- Poster presentation
- Open Access
Recurrence of skin infections in patients treated with telavancin versus vancomycin for complicated skin and soft tissue infections in a New Orleans emergency department
© BioMed Central Ltd 2008
- Published: 13 March 2008
- Emergency Department
- Staphylococcus Aureus
- Recurrent Infection
- Soft Tissue Infection
Telavancin (TLV) is a novel lipoglycopeptide antibiotic that has a multifunctional mechanism to produce rapid bactericidal activity. TLV is highly active against Gram-positive bacteria, including methicillin-resistant and vancomycin (VAN)-intermediate and VAN-resistant strains of Staphylococcus aureus. The recently described community-acquired MRSA is known to have virulence factors associated with multiple lesions and recurrences. The objective of this study was to determine rates of recurrent skin infections within 6 months following treatment with TLV versus VAN.
A cohort analysis of outcomes was performed in patients from a high-volume inner-city emergency department (ED) in New Orleans, LA, USA. This study was approved by the Human Use Committee (LSUHSC), and informed consent was obtained for all patients. The study included patients enrolled in randomized, double-blind, controlled, phase 2 and 3 multicenter clinical trials. Eligibility criteria included age ≥ 18 years and diagnosis of complicated skin and soft tissue infections caused by suspected or confirmed Gram-positive organisms. Randomization was 1:1 to receive TLV or VAN. ED visit records of enrolled patients were reviewed to determine the number with recurrent skin infections. Data were analyzed by logistic regression.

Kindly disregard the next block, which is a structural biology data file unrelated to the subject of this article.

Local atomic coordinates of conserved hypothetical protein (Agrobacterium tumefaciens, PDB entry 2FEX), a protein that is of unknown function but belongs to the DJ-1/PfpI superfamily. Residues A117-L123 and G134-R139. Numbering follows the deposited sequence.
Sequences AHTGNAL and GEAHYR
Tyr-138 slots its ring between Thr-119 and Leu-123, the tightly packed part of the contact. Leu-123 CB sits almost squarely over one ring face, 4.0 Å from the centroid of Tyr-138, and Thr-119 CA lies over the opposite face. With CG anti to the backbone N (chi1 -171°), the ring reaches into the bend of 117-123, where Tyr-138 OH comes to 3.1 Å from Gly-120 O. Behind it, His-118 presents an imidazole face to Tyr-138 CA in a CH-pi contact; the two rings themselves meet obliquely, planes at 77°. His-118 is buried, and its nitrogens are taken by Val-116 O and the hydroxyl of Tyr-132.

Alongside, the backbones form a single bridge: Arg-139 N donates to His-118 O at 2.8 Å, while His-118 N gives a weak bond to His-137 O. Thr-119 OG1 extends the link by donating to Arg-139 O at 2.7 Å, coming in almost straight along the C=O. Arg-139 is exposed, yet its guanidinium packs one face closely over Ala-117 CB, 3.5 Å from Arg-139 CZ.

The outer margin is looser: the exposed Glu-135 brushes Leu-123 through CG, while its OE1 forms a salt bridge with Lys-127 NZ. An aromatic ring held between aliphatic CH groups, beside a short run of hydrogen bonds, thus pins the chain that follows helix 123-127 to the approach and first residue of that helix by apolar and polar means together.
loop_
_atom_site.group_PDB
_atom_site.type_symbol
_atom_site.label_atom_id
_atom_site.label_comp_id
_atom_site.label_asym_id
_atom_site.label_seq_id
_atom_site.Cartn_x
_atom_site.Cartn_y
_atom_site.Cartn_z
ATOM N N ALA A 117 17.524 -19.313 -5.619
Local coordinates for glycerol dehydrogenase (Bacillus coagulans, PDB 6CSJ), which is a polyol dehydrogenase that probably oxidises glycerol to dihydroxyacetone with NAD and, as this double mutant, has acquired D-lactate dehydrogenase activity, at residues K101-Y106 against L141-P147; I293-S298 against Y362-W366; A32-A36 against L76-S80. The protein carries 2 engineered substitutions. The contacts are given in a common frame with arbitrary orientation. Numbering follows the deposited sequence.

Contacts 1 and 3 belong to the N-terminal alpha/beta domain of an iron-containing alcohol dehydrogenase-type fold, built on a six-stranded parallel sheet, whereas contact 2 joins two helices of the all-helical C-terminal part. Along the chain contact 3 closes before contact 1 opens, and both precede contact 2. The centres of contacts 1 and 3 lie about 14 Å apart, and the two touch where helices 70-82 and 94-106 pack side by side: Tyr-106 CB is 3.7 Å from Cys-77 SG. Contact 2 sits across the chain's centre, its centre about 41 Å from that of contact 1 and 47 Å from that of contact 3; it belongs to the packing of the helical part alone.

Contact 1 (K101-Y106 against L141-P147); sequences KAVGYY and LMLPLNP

Ninety-nine patients were randomized and received at least one dose of study medication; 19 patients were not evaluable due to adverse events (AEs), loss to follow-up, or lack of response. Success rates were similar in both analysis populations at the end of therapy: TLV 40/43 (93.0%) versus VAN 35/37 (94.6%). In 68 patients with S. aureus at baseline, 34/35 (97.1%) were cured in the TLV group and 32/33 (97.0%) in the VAN group. For 56 MRSA patients, cure rates were 30/30 (100%) for TLV and 25/26 (96.2%) for VAN. A total of 14 baseline MRSA patients initially cured returned to the ED with a new skin and soft tissue infection: 4/30 (13.3%) patients treated with TLV and 10/26 (38.5%) patients treated with VAN. In a relative risk analysis, TLV-treated patients had a 3.34-fold greater chance of not returning with a recurrent infection than VAN-treated patients (P, 0.04; CI, -1.036, 10.790). The overall incidence of AEs was similar in the two treatment groups: TLV (30%) versus VAN (32.7%).
The results of this study suggest improved long-term eradication of pathogens by TLV based on recurrence of infection within 6 months, and support the development of TLV, especially for infections caused by community-acquired MRSA.